Fayetteville reconsiders trail noise, names baseball complex, holds on westside annexation

File photo

This is a brief summary of action taken at the Fayetteville City Council meeting on Tuesday, May 19, 2020. For the entire agenda, including detailed info packets and all of our notes on each item of business, see our City Council recap post.

Noise ordinance

City Council members will reconsider a recently passed law that extends the city’s motor vehicle sound regulations to include people riding bicycles on the trail system. The law prohibits the use of sound amplification from within a vehicle that is plainly audible at a distance of 30 feet or more.

The measure was first mentioned during a discussion on whether the law should apply to vehicle-related businesses such as pedal carriages. Council Member Sarah Marsh suggested also including bikes on the trails. She said she’d noticed people using excessive amplified sound on their bikes on the trails recently, some who were playing extremely loud music and others who were using loud amplifiers to preach.

The ordinance passed on May 5, but was walked back on Tuesday at the request of Council Member Sonia Gutierrez, who said she’d like the law to include anyone using the trails, not just people riding bicycles. She also mentioned possibly adding people on sidewalks to the mix, but City Attorney Kit Williams said that idea gives him some pause since there are free speech considerations that need to be taken into account when regulating activities on public sidewalks. He said he needs time to research the possibilities before drafting a proposal. The discussion will continue on June 2.

Baseball complex

The council unanimously approved a resolution to name the baseball complex at Kessler Mountain Regional Park the Chambers Baseball Complex at the request of the mayor and city attorney. The bank in 2010 donated over 200 acres to the city to build the park and an additional 47 acres in 2014. The bank sold 328 acres to the city at a “fair and reasonable” price. City Attorney Kit Williams said the value of the bank’s gift was almost $10 million.

The item was held on May 5 at the request of Council Member Matthew Petty who said he wished the city had a comprehensive fundraising strategy the council could reference when considering naming rights for parks and amenities. He said he’s appreciative of the gift the city received from the bank, and he ultimately voted in favor of the proposal, but told the council he’s working with the city attorney’s office to put together a request for proposals (RFP) the city can use to possibly hire a consultant to help draft a fundraising strategy for future naming rights.

Annexation on hold

The council began a discussion about a possible annexation of 152 acres north of Mount Comfort Road near Hughmount Road after several members, city staff, and even the applicant said they’d like more time to look into the proposal. A related rezoning request for much of the land was also held on Tuesday.

The applicant said the city inadvertently installed sewer lines across the property in 2008 without the owner’s knowledge and without any sort of easement in place. The city then agreed to supply water and sewer service to the property as long as the owners agreed to annex the land into Fayetteville “as soon as legally possible,” according to a letter from the applicant’s attorney.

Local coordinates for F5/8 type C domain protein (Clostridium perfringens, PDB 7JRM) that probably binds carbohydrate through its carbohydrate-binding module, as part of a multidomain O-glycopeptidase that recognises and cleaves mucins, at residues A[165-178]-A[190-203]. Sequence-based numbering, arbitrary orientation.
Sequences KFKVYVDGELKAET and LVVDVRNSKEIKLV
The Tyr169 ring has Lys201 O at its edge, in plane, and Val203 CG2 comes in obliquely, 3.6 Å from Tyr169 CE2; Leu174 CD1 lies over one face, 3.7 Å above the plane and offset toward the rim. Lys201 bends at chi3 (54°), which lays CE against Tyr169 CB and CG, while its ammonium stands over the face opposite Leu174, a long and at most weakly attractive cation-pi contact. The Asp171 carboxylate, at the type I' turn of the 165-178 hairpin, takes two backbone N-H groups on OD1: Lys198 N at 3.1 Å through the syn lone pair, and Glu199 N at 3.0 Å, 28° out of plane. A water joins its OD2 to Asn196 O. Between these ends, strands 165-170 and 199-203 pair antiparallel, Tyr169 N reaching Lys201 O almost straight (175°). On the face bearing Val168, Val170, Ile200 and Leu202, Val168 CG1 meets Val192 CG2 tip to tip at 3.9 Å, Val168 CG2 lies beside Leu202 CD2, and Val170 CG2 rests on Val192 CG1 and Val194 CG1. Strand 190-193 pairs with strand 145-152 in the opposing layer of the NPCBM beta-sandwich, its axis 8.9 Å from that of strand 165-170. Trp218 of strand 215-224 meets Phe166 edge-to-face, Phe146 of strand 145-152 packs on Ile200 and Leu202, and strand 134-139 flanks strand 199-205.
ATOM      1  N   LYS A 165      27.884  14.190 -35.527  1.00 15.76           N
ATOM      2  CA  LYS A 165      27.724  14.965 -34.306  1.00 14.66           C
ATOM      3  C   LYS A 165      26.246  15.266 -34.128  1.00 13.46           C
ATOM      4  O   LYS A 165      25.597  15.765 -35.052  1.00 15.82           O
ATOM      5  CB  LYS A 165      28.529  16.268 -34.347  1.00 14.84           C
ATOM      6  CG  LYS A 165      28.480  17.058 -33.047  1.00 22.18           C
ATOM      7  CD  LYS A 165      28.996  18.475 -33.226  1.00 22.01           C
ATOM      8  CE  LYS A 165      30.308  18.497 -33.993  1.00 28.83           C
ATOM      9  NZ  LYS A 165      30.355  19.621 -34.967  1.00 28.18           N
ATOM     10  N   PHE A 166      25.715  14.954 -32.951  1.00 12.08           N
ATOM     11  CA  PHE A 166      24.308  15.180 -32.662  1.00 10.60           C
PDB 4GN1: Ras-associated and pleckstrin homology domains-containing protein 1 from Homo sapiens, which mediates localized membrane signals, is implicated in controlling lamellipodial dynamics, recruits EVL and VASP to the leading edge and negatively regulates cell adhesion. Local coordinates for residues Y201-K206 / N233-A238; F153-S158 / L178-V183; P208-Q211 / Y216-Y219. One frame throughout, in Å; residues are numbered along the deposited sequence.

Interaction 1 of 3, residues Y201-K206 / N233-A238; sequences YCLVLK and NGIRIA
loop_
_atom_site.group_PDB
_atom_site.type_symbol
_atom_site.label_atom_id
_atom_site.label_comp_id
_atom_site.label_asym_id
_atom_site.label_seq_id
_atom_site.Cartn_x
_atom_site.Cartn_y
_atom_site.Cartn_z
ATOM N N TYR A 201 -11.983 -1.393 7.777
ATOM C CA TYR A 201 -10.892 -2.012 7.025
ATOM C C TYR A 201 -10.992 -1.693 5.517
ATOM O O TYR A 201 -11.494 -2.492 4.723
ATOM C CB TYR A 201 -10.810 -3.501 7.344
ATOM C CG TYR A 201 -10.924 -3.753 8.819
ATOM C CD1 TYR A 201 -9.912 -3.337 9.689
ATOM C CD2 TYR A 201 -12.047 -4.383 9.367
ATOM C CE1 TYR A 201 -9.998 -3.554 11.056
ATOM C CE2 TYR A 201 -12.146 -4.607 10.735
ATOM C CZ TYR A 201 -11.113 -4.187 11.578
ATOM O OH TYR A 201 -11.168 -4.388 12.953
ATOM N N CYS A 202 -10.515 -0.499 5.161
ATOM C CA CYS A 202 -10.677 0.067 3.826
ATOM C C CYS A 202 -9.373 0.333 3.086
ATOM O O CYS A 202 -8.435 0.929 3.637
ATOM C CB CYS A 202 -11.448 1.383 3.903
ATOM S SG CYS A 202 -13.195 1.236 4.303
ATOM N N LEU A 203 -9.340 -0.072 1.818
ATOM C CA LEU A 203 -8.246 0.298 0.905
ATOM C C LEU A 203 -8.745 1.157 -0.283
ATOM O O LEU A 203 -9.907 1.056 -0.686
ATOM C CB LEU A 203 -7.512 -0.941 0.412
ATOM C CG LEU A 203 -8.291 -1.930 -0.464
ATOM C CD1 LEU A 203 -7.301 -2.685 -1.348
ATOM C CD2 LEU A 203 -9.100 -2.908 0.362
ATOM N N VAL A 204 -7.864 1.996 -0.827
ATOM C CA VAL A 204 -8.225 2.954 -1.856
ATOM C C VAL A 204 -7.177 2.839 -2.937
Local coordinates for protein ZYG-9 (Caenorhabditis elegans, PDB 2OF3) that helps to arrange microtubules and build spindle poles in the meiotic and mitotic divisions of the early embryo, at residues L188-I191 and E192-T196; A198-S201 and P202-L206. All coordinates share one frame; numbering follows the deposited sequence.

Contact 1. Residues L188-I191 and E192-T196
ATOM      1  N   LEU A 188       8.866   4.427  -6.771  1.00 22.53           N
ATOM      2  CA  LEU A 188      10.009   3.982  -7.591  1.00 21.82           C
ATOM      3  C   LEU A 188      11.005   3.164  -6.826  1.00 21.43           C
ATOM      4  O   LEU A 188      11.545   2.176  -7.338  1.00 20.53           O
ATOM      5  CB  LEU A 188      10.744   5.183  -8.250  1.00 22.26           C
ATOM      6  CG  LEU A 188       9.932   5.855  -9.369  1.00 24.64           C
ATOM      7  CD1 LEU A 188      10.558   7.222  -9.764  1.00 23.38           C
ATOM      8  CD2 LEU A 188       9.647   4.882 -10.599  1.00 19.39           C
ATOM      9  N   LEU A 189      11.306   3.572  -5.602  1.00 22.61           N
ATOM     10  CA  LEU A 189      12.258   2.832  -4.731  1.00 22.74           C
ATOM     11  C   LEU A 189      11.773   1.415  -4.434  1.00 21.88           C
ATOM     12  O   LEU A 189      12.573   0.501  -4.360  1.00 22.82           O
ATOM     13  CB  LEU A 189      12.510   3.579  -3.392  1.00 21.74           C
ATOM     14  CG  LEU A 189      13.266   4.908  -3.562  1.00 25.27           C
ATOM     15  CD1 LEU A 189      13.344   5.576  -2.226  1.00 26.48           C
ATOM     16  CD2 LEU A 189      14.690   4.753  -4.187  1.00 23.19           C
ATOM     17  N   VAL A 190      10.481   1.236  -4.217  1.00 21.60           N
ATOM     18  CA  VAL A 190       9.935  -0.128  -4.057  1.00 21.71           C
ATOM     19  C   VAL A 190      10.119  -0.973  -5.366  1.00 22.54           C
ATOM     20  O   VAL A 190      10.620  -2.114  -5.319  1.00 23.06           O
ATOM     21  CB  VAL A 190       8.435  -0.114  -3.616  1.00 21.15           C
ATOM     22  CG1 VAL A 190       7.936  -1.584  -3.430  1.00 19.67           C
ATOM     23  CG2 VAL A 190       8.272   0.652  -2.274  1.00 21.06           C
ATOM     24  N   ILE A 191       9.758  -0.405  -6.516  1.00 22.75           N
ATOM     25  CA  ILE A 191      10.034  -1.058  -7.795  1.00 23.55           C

City staff said the property wasn’t annexed because it would’ve led to a peninsula with unincorporated land on three sides, which violates Fayetteville’s rules on annexation. Staff said they’re comfortable recommending that a portion of the land be annexed, but not the northern section. The Planning Commission denied the request earlier this year.

Two residents of the Hughmount Village subdivision said they’d like to have their neighborhood be a part of the city, but said the area’s infrastructure won’t handle an increase in density if the property is developed as proposed.

Some council members said they’d like more time to look over the original agreements before making a decision. Others said they’d like more details on what type of infrastructure would be required and what the maintenance costs would be if the property is annexed. Staff said they are compiling and calculating those costs and will share them with the council next month.

Street name change

The council approved a proposal to rename North Smith Avenue to North Game Day View after a developer requested the change. The street is located across from Razorback Stadium. It is approximately 350 feet in length and services three single-family homes all owned by the same developer. As part of the application request, the developer said the name North Game Day View “would invoke a character and show a coherent relationship to the stadium” and agreed to pay for new signage if the new name was approved. The change was reviewed by the city’s street naming committee and unanimously approved. The proposal was part of the council’s Consent Agenda on May 19 and was approved along with 10 other consent items.

Other business

In other business, the council approved rezoning requests for 0.27 acres between Mount Comfort Road and Hendrix Street, as well as 1.81 acres on East Huntsville Road, and 8.6 acres on Rupple Road where a 40,000-square-foot church is planned.

The council left on the first reading a rezoning request for about 12 acres on Genevieve Avenue.

» See the full agenda and all action taken on Tuesday, May 19